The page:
The Basler BT-67 has the Pratt & Whitney Canada PT-6A. This is one of the most ubiquitous turboprop engines in use today, with both military and civilian applications. The version Basler selected is PT6A-67R, developing 1,424 shp. However, each PT-6A weighs 233kg (515lbs). That’s not even half the weight of the radials! The lightest of those is the 1000hp R-1820, at 537kg (1,184lbs). The 1,200hp R-1830 weighs 567kg (1,250lbs).
So the turboprops make significantly more power and weigh half as much as the radials. This weight difference required stretching the Basler BT-67’s fuselage, forward of the engines. That’s despite the fact that the engines necessarily sit forward of where the radials were. The weight reduction also has interesting implications, with regard to the plane’s useful load. But Basler made that even more impressive, by strengthening the airframe, to increase its gross weight.
The effects of the combination are staggering. The Basler BT-67 is 529kg (1,166lbs) lighter than a typical DC-3. That’s despite the extra fuselage length, a slightly longer wing and strengthening to increase gross weight! MTOW is 1,610kg (3,549lbs) higher for the Basler. This translates to around 43% more useful load by weight, plus 35% more volume, thanks to the longer fuselage.
Basler’s Other Updates in the BT-67
But the purpose of this plane is to get to difficult places. Aerodynamic improvements give the Basler BT-67 lower approach and stall speeds, which helps. It’s also faster in cruise, but at the expense of fuel consumption. At ‘DC-3’ speeds, it burns about the same amount of fuel. But now the engines drink Jet-A, not Avgas. Buyers can stick to the existing fuel capacity… or they can double it. Some do this, to transfer fuel to remote locations.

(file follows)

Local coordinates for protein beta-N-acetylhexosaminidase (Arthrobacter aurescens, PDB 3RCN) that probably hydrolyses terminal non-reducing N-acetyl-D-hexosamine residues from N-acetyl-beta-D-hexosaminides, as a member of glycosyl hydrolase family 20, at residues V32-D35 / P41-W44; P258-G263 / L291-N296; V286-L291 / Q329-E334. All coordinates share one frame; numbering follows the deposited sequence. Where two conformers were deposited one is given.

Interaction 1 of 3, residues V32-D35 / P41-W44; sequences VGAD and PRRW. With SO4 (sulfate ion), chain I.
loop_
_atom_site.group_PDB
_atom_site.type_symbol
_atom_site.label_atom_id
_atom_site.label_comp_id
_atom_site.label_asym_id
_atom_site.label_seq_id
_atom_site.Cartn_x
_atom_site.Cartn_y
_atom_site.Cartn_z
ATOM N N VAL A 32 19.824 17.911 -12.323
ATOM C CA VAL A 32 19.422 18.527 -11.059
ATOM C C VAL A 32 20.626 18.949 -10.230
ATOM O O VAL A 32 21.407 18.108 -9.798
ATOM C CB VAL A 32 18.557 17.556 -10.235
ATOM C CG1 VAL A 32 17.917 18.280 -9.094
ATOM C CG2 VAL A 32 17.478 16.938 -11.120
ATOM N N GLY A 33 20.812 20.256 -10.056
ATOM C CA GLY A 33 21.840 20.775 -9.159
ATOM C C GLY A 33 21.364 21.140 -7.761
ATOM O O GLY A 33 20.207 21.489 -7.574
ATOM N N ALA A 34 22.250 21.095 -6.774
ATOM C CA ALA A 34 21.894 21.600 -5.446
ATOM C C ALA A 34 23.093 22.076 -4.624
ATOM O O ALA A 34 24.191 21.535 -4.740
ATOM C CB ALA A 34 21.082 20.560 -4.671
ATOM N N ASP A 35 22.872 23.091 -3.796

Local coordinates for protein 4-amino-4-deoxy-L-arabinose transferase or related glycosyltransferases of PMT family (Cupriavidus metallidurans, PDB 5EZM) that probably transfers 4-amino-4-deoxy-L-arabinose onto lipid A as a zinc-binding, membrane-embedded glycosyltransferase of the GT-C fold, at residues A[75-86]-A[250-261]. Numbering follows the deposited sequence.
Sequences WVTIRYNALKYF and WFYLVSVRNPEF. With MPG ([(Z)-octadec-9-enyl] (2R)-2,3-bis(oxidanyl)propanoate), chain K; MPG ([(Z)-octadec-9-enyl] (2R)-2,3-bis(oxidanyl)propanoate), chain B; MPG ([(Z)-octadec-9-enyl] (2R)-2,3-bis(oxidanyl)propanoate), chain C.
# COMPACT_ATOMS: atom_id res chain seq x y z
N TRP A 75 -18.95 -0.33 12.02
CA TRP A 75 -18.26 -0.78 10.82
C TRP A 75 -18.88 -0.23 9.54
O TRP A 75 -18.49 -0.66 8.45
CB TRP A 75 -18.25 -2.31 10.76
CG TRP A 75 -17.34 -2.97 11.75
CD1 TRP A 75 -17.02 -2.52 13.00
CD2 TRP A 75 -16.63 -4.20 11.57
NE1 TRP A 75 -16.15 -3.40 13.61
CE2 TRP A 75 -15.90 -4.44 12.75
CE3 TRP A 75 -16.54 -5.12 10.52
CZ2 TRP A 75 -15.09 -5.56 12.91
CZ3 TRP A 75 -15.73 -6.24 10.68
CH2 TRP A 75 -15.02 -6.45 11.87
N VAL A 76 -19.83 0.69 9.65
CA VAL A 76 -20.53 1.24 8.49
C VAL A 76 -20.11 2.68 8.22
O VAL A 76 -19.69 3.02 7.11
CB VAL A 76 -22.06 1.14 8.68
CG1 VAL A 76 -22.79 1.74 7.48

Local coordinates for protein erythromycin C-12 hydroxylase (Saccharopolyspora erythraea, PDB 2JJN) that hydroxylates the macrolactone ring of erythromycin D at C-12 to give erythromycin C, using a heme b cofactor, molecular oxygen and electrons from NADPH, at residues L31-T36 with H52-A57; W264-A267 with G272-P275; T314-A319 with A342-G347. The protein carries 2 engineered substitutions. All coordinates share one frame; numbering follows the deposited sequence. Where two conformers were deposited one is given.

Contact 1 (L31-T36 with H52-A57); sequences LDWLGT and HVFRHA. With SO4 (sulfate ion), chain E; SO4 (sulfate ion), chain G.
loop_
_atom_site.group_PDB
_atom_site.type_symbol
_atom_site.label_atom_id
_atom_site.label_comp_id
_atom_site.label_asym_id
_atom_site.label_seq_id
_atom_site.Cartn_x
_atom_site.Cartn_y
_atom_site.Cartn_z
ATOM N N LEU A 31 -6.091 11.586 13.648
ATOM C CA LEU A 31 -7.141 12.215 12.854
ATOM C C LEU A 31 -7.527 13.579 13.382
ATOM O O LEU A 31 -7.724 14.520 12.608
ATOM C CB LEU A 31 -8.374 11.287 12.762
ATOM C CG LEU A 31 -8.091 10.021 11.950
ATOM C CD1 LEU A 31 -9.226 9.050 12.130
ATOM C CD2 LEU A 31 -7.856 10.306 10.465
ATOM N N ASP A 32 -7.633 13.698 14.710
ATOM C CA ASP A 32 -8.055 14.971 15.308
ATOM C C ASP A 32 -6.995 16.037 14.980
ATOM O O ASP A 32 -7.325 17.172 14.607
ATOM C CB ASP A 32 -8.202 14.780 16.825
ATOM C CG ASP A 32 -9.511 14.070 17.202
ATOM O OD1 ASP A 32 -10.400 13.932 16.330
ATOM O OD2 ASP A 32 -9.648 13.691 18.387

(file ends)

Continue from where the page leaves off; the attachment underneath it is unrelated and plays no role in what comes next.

Since Basler has to disassemble the entire plane to build the BT-67, they give it some brand-new toys. Among them is a new cockpit, a new fuel system and electrics. If customers pick extra fuel tanks, they also get fuel dumping. But customers can also choose things like de-ice boots on the wing and the vertical and horizontal stabilizers. Since many of the planes spend a lot of time around ice, this comes handy for many of them.
The original DC-3 and C-47 was NOT a niche aircraft, it was a utility workhorse. It was actually so good that it nearly killed commercial aviation development. Airlines knew that newer planes would be more efficient. But they could buy surplus C-47s at almost scrap value. Eventually aviation moved along, but the DC-3 airframes were rugged and overbuilt.
The Basler BT-67 certainly is a niche aircraft but it’s still a utility workhorse. And yes, those radial engines were prettier. But thanks to these conversions/rebuilds, the shape of that iconic aircraft will stay with us for a bit longer. However those of us living in cities, will need to travel a bit, to see them…
All photos are from Basler Turbo Conversions
Spyros Georgilidakis has degrees in Business Enterprise and Management. He has 14 years of experience in the hospitality and travel industries, along with a passion for all-things-aviation and travel logistics. He is also an experienced writer and editor for on-line publications, and a licensed professional drone pilot.